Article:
First, leave your driver at home. Leave your 3-wood at home, too. Tee off with a hybrid iron, one that gets the ball out there 175-180 yards but in the fairway.

Second, from 50 yards and in, just get your ball on the green in the same area as the pin. Do not get cute and try for the pin.

You’re not that good yet. Just get the ball on the green and take your two putts.

Nine bogeys + nine doubles = 99

Breaking 90

Now you have to start making pars. I would still leave the driver at home. Use the longest club with which you can reliably get the ball in the fairway from off the tee, to be on offense from the start.

You also have to get better around the green. Eliminate down-in-four from 50 yards in. You should be getting down in two from just off the green half as often as not.

Get your pars by parring one of the par 3s, one of the par 4s and two of the par fives.

You might say, if I get four pars that gives me an 86. Yes, but you’re still going to have some doubles and maybe a triple.

Your game is in the middle where you’re capable of making pars, but still capable of making big scores, too.

Four pars + eleven bogeys + three doubles = 89

Breaking 80

Now you have to play well all around. Seven over sounds pretty tough, but that’s more wiggle room than you think it is.

Your goal should be to have a putt for par on every hole. Sometimes that putt will 45 feet long, not two feet, but the ball is still on the green and your putt is for a par.

At your level, par is a reasonable expectation on all but a few holes on your course. For those few holes, go for bogey, but give yourself a chance for par. Don’t go all out for par and end up with a double.

Get your pars on two par 3s, five par 4s, and all the par 5s.

Eleven pars + seven bogeys = 79.

In reality, you have to throw in another par somewhere, because going 18 holes without a double bogey is really hard for an 80-shooter to do. Birdies are still happy accidents at this level.

How to Play Par 5s

The par 5s on your course are the holes where you can get your pars more easily than the rest. Think of them as really long par 4s that you are playing for bogey, and you have the idea.

As with a par-4 hole, the key to the par 5 is the second shot, an advancement shot which sets you up for an easy shot onto the green. Of course, your drive has to put the ball in the right spot for that second shot.

A long hole does not automatically mean a long drive is needed. I did a survey once of the par-5 holes on eight courses I normally play. The average length was 485 yards, from the white tees. The longest was 525, the shortest was 460.

Let’s go with the average, 485 yards. Say you can get 200 yards out of a hybrid iron. Tee off with it. You don’t have to hit that short off the tee, we’re just seeing what happens if you do.

That third shot into the green needs to be a gimmee. The right second shot is how you get it.

You have two shots left to cover 285 yards. Divide by two, and that’s about two 7-irons. Or you could cover the same distance with a 5-iron and a pitching wedge.

Not bad. So let’s go back and tee off with a driver. That puts the ball in the fairway at 230 or so. Now you have two 8-irons to get the ball on the green. See how this works?

There’s no need to be a manly man when you’re 240 yards away from the hole by going for it all at once unless you are VERY good from that distance.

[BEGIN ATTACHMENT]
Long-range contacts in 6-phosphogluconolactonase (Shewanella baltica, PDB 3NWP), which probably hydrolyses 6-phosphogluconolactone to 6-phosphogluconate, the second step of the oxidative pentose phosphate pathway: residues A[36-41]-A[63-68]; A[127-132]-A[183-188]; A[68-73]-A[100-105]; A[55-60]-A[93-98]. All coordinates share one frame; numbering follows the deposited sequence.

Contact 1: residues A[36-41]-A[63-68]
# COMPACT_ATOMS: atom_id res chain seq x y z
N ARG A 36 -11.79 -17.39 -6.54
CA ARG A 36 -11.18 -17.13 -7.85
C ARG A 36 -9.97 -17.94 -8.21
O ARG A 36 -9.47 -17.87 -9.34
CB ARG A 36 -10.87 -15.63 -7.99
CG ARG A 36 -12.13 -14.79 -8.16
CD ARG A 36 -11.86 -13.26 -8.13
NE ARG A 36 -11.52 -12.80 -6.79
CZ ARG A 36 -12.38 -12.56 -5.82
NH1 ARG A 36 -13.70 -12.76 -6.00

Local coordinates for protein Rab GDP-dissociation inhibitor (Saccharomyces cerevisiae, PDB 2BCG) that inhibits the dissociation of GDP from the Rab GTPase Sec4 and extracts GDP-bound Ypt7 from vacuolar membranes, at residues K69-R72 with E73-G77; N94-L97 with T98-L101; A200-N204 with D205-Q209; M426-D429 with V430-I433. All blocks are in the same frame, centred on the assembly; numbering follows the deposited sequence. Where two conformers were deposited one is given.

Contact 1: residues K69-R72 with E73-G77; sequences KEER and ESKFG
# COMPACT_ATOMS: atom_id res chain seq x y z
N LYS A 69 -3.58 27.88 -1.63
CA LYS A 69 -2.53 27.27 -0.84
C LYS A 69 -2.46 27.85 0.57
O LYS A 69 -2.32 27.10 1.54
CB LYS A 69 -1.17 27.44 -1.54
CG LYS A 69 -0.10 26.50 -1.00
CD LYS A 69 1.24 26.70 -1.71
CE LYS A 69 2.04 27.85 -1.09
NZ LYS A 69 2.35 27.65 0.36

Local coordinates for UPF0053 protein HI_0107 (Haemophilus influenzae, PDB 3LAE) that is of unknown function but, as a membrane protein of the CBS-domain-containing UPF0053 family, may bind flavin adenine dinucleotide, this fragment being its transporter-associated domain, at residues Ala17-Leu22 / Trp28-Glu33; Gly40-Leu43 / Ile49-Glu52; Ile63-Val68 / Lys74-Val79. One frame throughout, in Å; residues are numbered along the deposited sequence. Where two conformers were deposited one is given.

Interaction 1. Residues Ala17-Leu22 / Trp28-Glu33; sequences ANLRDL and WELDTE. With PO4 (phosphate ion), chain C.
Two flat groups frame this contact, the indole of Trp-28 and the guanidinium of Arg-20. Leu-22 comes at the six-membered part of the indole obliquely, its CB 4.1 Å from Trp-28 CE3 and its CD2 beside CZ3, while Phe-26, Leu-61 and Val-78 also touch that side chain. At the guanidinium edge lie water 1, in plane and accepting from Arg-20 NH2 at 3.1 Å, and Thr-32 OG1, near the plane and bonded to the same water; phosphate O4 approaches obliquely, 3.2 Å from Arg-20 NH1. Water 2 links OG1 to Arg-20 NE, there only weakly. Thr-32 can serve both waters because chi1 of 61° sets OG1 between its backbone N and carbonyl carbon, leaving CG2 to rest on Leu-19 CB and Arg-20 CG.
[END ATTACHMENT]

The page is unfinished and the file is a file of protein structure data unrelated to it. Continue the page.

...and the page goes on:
Of course you want to get as close to the green as you can for your third shot, but the number one priority is to hit the second shot, the advancement shot, with a club you handle well.

On your third shot, resist temptation to go for the flag even if you’re close to to the green. Just get the ball on the green inside 40 feet or so, and there’s your par. That’s a big target that I’m sure you can hit. You’re likely to get closer than 40 feet, too.

The idea of a par 5 is not to be concerned about distance. They give you an extra shot to get the ball on the green, so use it. Wisely.

Get the ball in the fairway off the tee, keep the ball on the fairway with your second, and just get it on the green with your third.

How to Play Par 4s

A standard golf course has ten par 4 holes. They’re hard. Even the pros average a touch over par on them in aggregate. The key is the second shot, but the first and third shot are right behind in importance.

The tee shot needs to be in the fairway. Colin Montgomery said, “The reason people think I’m such a good iron player is that I’m always playing my second shot from here (pointing to the fairway) instead of from over there (pointing to the rough).”

If the rough is low, if fairways bunkers have shallow lips, if there are no trees to hit into, you still have a chance if your ball ends up in one of those places.

Best, though, to play for the fairway. That might mean leaving your driver in the bag occasionally. Something to consider.

The key, now, is the second shot. The big mistake is hitting short of the green. You either overestimate your how far you can hit a club, or you have the right club but don’t make good contact.

Start out choosing your club based on the distance to the pin. Then take one more club (say, a 6-iron instead of a 7-iron), and grip down about an inch. Put a normal swing on the ball.

A good shot will get you past the pin (always good), and if you don’t quite get all of the shot, you’ll be short of the pin, but still on the green.

In addition, most of the trouble around the green is in front, and you’ll be hitting over it.

When selecting your club, do not forget to consider other factors such as differences in elevation between you and the green, wind, dampness in the air, your lie, and how you’re hitting the ball today.

If you got green-high in two, odds are your third shot won’t be that close to the hole, so you’ll have a longish chip or approach putt left.

This is where chipping practice and long approach putt practice (30-40 feet) comes in. You have to get the ball to three feet or less with your third.

Having gone through all that, the advice that puts it all together is to plan the hole backwards, from green to tee.

If you know the course well, you should know where in the fairway you want to hit into the green from. Now you know where in the fairway you want to put your tee shot.

Finally, some par 4s are just to hard for you. Play those as a short par 5 to keep the double off your card.